3. 3. Multicloud Deployment Of Computing Clusters For Loosely Coupled Multi Task Computing (Mtc) www.iosrjournals.org 7 | Page worker nodes (four nodes in this setup). This cluster can be scaled out by deploying new virtual worker nodes on remote clouds. The cloud providers considered in this work are Amazon EC2 (Europe and US zones) and ElasticHosts. Table 1 shows the main characteristics of in-house nodes and cloud nodes used in our experimental testbed. Besides the hardware characteristics of different testbed nodes, Table 1 also displays the cost per time unit of these resources. In the case of cloud resources, this cost represents the hourly cost charged by the cloud provider for the use of its resources. Appendix B.1 of the supplemental material, which can be found on the Computer Society Digital Library at http://doi.ieeecomputersociety.org/10.1109/TPDS.2010.186, gives more details about the cost model used for cloud resources. On the other hand, the cost of the local resources is an estimation based on the model proposed by Walker that takes into account the cost of the computer hardware, the cooling and power expenses, and support personnel. For more information about the application of this cost model to our local data center, see Appendix B.2, which can be found on the Computer Society Digital Library at http://doi.ieeecomputersociety.org/10.1109/TPDS.2010.186. 2.1PERFORMANCE ANALYSIS In this section, we analyze and compare the performance offered by different configurations of the computing cluster, focused in the execution of loosely coupled applications. In particular, we have chosen nine different cluster configurations (with different number of worker nodes from the three cloud providers), and different number of jobs (depending on the cluster size), as shown in Table 2. In the definition of the different cluster configurations, we use the following acronyms: L: local infrastructure; AE: Amazon EC2 Europe cloud; AU: Amazon EC2 US cloud; and EH: Elastic Hosts cloud. The number preceding the site acronym represents the number of worker nodes. For example, 4L is a cluster with four worker nodes deployed in the local infrastructure; and 4L+ 4AE is a eight-node cluster, four deployed in the local infrastructure and four in Amazon EC2 Europe. To represent the execution profile of loosely coupled applications, we will use the Embarrassingly Distributed (ED) benchmark from the Numerical Aerodynamic Simulation(NAS) Grid (NGB) suite. The ED benchmark consists of multiple independent runs of a flow solver, each one with a different initialization constant for the flow field. NGB defines several problem sizes (in terms of mesh size, iterations, and number of jobs) as classes S, W, A, B, C, D, and E. We have chosen a problem size of class B, since it is appropriate (in terms of computing time) for middle-class resources used as cluster worker nodes. However, instead of submitting 18 jobs, as ED class B defines, we have submitted a higher number of jobs (depending on the cluster configuration, see Table 1 below) in order to saturate the cluster and obtain realistic throughput measures. Table 2: Cluster Configurations As we have proven in a previous work, when executing loosely coupled high-throughput computing applications, the cluster performance (in jobs completed per second) can be easily modeled using the following equation: Equation 1: Cluster Performance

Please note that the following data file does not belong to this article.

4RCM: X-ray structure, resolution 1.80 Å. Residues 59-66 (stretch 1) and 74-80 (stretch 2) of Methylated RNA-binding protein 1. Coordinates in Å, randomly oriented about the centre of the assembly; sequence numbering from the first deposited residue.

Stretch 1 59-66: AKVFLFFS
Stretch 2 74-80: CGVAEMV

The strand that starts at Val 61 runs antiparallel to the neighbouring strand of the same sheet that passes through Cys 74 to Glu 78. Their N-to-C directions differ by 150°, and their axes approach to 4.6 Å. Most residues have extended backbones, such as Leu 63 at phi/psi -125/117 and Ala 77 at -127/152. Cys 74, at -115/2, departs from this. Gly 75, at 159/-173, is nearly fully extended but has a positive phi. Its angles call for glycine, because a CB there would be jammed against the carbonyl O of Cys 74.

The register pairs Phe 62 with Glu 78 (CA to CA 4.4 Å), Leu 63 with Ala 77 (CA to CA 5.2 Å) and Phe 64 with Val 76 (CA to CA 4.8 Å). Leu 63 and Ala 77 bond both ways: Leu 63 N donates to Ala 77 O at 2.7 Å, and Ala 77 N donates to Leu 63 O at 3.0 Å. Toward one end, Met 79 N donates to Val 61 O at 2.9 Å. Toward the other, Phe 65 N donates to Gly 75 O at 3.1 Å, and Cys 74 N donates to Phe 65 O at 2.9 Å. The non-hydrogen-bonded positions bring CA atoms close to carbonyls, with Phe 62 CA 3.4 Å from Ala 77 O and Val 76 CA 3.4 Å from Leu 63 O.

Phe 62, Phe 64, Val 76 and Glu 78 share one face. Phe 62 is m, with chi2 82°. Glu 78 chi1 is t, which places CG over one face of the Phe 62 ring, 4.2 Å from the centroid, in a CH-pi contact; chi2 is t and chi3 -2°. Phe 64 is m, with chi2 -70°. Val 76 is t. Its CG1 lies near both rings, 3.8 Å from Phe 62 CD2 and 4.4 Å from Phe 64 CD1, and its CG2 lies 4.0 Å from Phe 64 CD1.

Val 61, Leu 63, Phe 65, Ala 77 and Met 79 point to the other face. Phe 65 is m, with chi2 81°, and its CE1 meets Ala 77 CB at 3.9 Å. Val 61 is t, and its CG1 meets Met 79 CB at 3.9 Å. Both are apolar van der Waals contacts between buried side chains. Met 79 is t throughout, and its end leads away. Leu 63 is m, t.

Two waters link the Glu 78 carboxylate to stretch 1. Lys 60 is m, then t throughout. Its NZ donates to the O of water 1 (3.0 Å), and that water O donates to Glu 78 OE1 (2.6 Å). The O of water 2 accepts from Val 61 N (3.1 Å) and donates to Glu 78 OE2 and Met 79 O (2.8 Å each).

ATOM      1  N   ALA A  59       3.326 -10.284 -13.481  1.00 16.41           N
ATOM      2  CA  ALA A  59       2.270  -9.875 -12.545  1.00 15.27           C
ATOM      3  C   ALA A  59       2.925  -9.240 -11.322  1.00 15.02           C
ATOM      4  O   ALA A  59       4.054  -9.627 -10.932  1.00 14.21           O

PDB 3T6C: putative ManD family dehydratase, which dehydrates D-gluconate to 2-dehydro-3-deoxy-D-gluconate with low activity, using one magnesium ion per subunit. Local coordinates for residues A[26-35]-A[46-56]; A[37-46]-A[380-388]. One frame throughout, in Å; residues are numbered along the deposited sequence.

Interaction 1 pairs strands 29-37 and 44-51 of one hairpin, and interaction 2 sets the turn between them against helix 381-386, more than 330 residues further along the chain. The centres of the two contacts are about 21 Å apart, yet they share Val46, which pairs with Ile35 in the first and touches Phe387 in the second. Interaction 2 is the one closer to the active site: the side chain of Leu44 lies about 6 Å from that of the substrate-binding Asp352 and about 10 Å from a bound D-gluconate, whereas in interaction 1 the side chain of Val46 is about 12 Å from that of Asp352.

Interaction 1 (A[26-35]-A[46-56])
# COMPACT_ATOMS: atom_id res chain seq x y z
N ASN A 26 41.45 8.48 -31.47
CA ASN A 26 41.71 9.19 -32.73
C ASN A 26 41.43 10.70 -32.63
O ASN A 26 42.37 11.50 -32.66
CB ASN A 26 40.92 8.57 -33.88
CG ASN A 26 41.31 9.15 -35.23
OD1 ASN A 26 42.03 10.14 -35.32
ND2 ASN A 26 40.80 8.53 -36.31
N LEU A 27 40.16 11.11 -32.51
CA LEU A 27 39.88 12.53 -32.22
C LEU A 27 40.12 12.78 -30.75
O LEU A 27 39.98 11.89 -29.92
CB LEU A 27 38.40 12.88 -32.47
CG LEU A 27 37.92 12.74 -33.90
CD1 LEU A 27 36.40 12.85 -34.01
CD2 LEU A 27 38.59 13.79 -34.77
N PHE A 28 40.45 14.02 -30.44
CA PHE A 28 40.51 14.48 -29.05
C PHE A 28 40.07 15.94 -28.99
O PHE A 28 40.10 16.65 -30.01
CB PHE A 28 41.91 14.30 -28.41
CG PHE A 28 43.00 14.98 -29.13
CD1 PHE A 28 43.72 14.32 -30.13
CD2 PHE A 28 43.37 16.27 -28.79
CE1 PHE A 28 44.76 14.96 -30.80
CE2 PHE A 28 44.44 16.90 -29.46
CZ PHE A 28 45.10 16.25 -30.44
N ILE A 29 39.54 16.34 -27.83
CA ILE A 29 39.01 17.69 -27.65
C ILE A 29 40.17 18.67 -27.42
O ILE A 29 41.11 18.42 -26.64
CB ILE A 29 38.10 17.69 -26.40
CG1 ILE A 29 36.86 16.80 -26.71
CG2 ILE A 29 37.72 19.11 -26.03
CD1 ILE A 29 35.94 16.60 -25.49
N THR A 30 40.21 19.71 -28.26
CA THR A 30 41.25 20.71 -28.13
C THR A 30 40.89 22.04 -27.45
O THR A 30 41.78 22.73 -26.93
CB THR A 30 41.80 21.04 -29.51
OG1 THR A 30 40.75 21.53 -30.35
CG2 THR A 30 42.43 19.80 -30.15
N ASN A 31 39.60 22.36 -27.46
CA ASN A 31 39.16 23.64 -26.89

4. 4. Multicloud Deployment Of Computing Clusters For Loosely Coupled Multi Task Computing (Mtc) www.iosrjournals.org 8 | Page where n is the number of jobs completed, rmax is the asymptotic performance (maximum rate of performance of the cluster in jobs executed per second), and n1/2 is the half-performance length. Figure2: Throughput for Different Cluster Configurations Table3: Performance Model Parameters The above table shows the rmax and n1/2 parameters of the performance model for each cluster configuration. The parameter rmax can be used as a measure of cluster throughput, in order to compare the different cluster configurations, since it is an accurate approximation for the maximum performance (in jobs per second) of the cluster in saturation. Please, note that we have achieved five runs of each experiment, so data in above table represents the mean values of rmax and n1/2. Table 3 shows the r1 and n1=2 parameters of the performance model for each cluster configuration. The parameter r1 can be used as a measure of cluster throughput, in order to compare the different cluster configurations, since it is an accurate approximation for the maximum performance (in jobs per second) of the cluster in saturation. Please, note that we have achieved five runs of each experiment, so data in Table 3 represent the mean values of r1 and n1=2 (standard deviations can be found in Appendix C, which can be found on the Computer Society Digital Library at http://doi.ieeecomputersociety.org/10.1109/TPDS.2010.186).If we compare 4L and 4EH configurations, we observe that they exhibit very similar performance. This is because of two main reasons: first, worker nodes from both sites have similar CPU capacity (see Table 1); and second, communication latencies for this kind of loosely coupled applications do not cause significant performance degradation, since data transfer delays are negligible compared to execution times, mainly thanks to the NFS file data caching implemented on the NFS clients (worker nodes), which notably reduces the latency of NFS read